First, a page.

The Indian Supreme Court recently upheld Section 377 of the Indian Penal Code and revoked a previous ruling decriminalising gay sex – this 153 year old law called the act an ‘unnatural offence’ which is punishable by a 10 year jail sentence.
The judges in the ruling claimed that this was not a matter of equality. Furthermore, the Indian Home Ministry has argued that this cannot be considered an infringement of human rights because homosexuality spread HIV. Now it seems to me that not only is this argument non sequitur, but, in an age of progress and acceptance, it reflects India’s deeply conservative nature. Many traditional religious and social groups have petitioned to maintain the ban on gay sex. However, gay rights activists are gaining increasing support. Around 800 protestors gathered in New Delhi, wearing black armbands and waving rainbow coloured flags. Some wore masks and wigs to protect their identity. This marks huge progress for gay rights activists. When India’s first gay pride march took place in Kolkata in 1999, only a dozen or so people attended. Now, thousands gather across New Delhi, Bangalore, Mumbai and other Indian cities.
Vikram Seth, an Indian novelist and poet, remarked that ‘today is a great day for prejudice and inhumanity and a bad day for law and love. But law develops and love is resilient and prejudice will be beaten back. I wasn’t a criminal yesterday but today I certainly am’. This comment highlights the retroactivity of the judgement, which goes against the rule of law, but also the hope of those who believe that human rights will prevail.
Gautham Bhan, a gay rights activist, said that it was ‘a tremendous blow. It’s unprecedented for a court with a long history of expanding rights to reduce dignity not protect it’. In 2009, the New Delhi High Court ruled that Section 377, which banned gay sex, should not apply to consensual acts. However, the Supreme Court has recently overturned that decision, claiming that the old law was still constitutionally valid and could only be changed by Parliament. Section 377 is often used in India by the police to harass individuals, although it is rarely used to prosecute people in courts. Many Commonwealth countries, such as Malaysia, Indonesia and Sri Lanka inherited the Victorian-era law and retain varying versions of it.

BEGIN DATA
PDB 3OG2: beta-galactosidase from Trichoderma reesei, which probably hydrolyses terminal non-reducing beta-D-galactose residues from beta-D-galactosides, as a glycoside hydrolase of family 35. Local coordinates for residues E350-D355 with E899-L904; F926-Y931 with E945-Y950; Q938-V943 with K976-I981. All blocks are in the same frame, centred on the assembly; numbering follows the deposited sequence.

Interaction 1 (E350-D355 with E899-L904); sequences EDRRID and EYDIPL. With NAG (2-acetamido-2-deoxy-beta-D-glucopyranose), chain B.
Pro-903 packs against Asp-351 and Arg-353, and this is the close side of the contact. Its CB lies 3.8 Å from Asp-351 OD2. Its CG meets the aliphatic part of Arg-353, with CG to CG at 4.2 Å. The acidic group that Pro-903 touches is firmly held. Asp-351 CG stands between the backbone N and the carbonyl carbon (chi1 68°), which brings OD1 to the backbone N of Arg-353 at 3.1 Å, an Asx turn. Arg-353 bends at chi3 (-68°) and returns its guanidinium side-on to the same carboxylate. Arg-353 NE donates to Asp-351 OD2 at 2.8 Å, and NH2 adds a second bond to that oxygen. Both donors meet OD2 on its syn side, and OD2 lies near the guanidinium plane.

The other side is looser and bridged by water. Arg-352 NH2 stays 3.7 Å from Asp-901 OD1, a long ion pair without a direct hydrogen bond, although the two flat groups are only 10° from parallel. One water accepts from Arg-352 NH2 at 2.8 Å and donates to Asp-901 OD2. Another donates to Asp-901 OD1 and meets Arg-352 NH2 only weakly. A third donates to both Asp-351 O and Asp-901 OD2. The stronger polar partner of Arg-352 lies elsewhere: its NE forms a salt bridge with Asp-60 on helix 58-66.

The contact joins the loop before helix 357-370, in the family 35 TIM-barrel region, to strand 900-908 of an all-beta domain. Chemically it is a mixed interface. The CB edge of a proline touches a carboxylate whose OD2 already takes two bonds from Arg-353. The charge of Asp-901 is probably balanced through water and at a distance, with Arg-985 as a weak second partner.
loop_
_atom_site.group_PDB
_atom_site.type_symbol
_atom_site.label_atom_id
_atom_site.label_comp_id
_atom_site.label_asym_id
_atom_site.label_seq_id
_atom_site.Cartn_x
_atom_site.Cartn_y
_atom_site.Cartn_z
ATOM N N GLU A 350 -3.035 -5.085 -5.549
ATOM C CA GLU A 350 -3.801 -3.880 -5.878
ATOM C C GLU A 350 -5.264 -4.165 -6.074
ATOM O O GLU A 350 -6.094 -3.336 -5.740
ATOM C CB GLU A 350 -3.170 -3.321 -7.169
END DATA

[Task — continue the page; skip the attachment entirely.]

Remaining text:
This ruling comes as a blow to India’s struggle to be seen as modernising its laws and better protecting equality and human rights, especially after the case of ‘Damini’, where a young woman was brutally gang-raped, which had a powerful international impact and illustrated the dire need for progress and equality within India. The decision came as a shock to many across India, especially because many legal experts had expected the court to uphold the landmark 2009 decision. This has been called a ‘dark day for the constitution’ by human rights activists. By recriminalising gay sex, the Court has set back the progress of the gay rights movement of the last few decades, and stigmatised individuals which it openly called ‘a minuscule fraction of the country’s population’. This marginalisation of homosexuals is a victory for conservative and many religious groups in India.
There is speculation that this decision has been made on political grounds. The socially conservative Hindu national party has much support, and has won a series of victories in state elections, to the detriment of the liberal, secular Congress. India society is also deeply conservative, despite increasing liberalism and pockets of support for minority groups.
India has a long way to go before it reaches the equality and human rights protection that it strives for. It is not enough to want to be seen as a progressive nation – the recent court ruling, and the government’s lack of response to it, highlights that it is not. This, coupled with the prevalent inequality and lack of protection for minority groups highlights the dire need for progress, equality and better human rights protection in India.